A Monopoly by Any Other Name


Writing from New Orleans, Louisiana

This excellent article uses an amusing (but painful) anectode about service at the U.S. Post Office to drive home the point that government monopolies — the Pittsburgh Public Schools in this case — themselves may be starting to realize the public’s poor perception of their service.

I recently had the pleasure of meeting Jamie Story, the author of this article. She is a young woman who works for the Texas Public Policy Foundation, and she has written many fine articles on the subject of education. An excerpt from the article:

What’s in a name? Apparently, to a government school monopoly, it’s everything.

Last month, Pittsburgh Public Schools announced the district would be dropping the word “Public” from its name in order to avoid the negative connotation often associated with public schools. A paid marketing consultant helped develop the plan, which will also result in renaming the individual schools themselves.

While a “public” outcry has caused the district to reconsider the policy, the scheme serves as a powerful reminder of the upside-down priorities of public schools — and of government monopolies in general.

It’s no wonder why Pittsburgh’s schools suffer in public perception. While the district spends more than $12,000 per student on operating expenditures alone, only 40 percent of its high school students are proficient in mathematics. District students also perform below the national average on the SAT, ACT, and Advanced Placement tests. So one would think the best way for Pittsburgh schools to improve public perception would be to increase student’s learning, not to hire expensive consultants to rebrand the schools.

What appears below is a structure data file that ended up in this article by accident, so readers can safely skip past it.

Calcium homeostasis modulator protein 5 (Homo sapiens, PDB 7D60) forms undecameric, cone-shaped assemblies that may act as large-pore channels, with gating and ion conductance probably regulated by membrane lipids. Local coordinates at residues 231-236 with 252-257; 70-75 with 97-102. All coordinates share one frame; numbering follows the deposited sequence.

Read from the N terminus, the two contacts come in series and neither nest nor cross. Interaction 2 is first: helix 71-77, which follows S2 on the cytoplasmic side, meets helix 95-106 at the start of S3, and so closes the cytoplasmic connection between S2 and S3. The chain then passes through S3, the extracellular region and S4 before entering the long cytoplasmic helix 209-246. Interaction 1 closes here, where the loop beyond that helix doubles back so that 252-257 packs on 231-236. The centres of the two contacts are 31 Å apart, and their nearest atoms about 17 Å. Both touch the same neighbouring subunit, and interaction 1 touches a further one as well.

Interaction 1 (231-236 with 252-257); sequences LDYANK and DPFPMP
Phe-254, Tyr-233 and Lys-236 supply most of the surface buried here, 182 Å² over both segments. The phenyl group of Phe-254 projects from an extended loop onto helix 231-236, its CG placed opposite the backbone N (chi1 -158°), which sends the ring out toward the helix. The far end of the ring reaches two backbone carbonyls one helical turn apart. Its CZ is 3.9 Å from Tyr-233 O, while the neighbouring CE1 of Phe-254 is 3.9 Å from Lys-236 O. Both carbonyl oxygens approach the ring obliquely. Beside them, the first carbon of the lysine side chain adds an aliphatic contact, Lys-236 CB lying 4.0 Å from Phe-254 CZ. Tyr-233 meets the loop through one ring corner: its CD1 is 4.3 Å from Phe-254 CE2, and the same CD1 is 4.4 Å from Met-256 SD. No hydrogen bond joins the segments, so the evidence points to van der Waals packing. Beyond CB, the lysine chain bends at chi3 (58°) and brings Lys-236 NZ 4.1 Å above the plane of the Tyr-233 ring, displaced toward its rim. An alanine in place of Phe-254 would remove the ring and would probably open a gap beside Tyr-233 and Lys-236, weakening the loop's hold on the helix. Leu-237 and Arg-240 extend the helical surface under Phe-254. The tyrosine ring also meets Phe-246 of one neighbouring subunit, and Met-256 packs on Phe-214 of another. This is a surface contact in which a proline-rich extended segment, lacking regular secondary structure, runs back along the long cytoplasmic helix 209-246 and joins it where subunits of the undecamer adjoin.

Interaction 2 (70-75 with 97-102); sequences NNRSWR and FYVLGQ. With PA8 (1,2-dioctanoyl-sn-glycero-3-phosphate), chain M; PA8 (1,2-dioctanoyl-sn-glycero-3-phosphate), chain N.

The district’s policy is reminiscent of a decision made by the United States Postal Service in 2006. Faced with customer complaints about lengthy wait times, it came up with a novel “solution” — removing the clocks from post office walls. Rather than streamlining its processes to increase efficiency, the postal service merely tried to shield customers from the knowledge that they were receiving subpar service.

I recommend you read the entire article at this link: http://www.texaspolicy.com/commentaries_single.php?report_id=1584


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